Four conclusions can be drawn from this study:

  1. Equities: diversifying equities through geographical relative trades is a source of performance as countries appear very decorrelated from each other. Considering the recent performance of both US and Eurozone equities, betting that EM and Japanese equities will catch up could add value to a global portfolio. UK equities are quite isolated on the MST, meaning that they are more dependent on specific risk such as Brexit and its impact on the British Pound.
  2. Equity sectors: among European sectors, defensive sectors such as “food&beverage”, “healthcare” and ”utilities” are quite correlated; however “auto”, “oil&gas, and “basic resources” on the one hand, and “technology”, “industrials” and “chemicals” on the other hand constitute two decorrelated clusters. Earnings estimates and specific risk could be key to decide to invest in sectors such as “travel&leisure”, “media”, “household_goods” or “real_restate”, but these sectors definitely are good diversification opportunities.
  3. Currencies: investing in currencies could also be a source of performance as they are uncorrelated with equities. However, while the Japanese yen, the Australian dollar and the British Pound are finally very correlated to global rates and the US dollar, the variations of both the Euro and the Canadian Dollar are more dependent on the state of local economies and monetary policies.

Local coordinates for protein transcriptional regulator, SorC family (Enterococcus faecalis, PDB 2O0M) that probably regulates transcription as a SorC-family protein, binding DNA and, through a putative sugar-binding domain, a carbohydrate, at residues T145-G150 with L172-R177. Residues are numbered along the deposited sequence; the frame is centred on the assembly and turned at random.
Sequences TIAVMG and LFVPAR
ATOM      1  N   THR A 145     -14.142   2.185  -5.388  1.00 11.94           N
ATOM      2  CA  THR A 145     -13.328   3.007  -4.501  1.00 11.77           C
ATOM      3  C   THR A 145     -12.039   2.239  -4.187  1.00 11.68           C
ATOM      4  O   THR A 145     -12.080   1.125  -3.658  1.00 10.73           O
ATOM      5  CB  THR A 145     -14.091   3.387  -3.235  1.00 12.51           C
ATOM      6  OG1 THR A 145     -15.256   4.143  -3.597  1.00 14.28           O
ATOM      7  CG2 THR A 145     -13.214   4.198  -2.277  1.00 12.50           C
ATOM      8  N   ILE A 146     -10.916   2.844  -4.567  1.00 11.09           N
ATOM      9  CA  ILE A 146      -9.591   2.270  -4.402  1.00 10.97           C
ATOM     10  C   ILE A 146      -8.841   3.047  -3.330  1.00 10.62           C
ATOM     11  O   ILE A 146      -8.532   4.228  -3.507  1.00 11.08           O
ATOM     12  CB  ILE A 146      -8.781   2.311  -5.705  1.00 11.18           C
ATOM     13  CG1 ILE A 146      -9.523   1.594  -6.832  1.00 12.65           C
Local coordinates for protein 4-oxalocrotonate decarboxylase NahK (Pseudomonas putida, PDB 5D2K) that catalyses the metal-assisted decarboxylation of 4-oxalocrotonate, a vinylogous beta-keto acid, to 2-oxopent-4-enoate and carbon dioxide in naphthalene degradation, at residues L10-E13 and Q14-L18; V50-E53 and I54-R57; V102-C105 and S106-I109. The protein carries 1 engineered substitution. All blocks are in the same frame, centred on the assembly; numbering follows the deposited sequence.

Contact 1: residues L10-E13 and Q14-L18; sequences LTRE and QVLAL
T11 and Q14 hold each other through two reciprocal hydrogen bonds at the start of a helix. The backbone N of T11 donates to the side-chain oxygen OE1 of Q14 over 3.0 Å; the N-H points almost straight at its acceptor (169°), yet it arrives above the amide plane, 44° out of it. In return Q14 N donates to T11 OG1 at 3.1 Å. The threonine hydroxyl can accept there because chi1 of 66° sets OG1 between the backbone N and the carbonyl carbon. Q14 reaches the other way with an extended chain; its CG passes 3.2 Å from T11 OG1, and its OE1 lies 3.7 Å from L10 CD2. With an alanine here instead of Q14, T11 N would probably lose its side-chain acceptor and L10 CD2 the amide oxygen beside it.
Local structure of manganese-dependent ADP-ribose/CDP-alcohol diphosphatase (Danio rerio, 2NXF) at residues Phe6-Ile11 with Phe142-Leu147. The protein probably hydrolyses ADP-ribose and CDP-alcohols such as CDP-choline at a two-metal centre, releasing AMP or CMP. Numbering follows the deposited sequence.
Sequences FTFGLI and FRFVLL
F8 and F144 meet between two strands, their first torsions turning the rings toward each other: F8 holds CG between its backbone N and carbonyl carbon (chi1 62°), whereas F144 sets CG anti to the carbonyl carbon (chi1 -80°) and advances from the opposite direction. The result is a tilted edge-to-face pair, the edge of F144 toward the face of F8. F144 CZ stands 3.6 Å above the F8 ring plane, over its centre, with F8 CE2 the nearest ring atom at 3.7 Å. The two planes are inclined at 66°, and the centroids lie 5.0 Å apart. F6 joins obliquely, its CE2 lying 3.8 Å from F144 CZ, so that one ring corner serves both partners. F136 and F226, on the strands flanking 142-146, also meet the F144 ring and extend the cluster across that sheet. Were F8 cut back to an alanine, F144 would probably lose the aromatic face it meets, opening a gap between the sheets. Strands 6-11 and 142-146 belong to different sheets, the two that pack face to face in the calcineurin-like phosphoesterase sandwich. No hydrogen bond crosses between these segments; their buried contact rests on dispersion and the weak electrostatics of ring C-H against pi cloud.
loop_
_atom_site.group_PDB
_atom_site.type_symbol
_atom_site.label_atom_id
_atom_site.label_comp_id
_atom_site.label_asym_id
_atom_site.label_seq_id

4. Govies: there is no point in geographical diversification between government bonds as all countries are very correlated. Nevertheless, their position at the center of the MST is sending a signal of cautiousness for 2020 regarding the potential evolution of the Fed’s stance towards a more hawkish tone in case of a deeper global cyclical recovery. Indeed, a central position is linked to huge power to influence the whole market whereas a peripheral position means limited power to influence the market. Future evolutions of global rates will be key for markets in 2020.

Conclusion

Despite the current easing in trade tensions between the US and China and a gradual recovery taking place, equities are not as cheap as they used to be at the beginning of the year. As a matter of fact, a consolidation, even a flat one, is possible in the short run. Diversifying global portfolios and being selective from a geographic and sector perspective on equities, and on international currencies are a solution to maintain performance capacity as markets structure points to low correlation.

Written by Stéphanie Bigou, Seeyond Portfolio Manager, November, 9th 2019

This article has been provided for information purposes only to professional clients as defined in the MiFID Directive. It must not be used for retail investors. The provision of this material or reference to specific sectors or markets in this article does not constitute investment advice or a recommendation or an offer to buy or sell any security. Investors should consider the investment objectives, risks and expenses of any investment carefully before investing. Views expressed in this article as of the date indicated are subject to change and there can be no assurance that developments will transpire as may be forecasted in this article.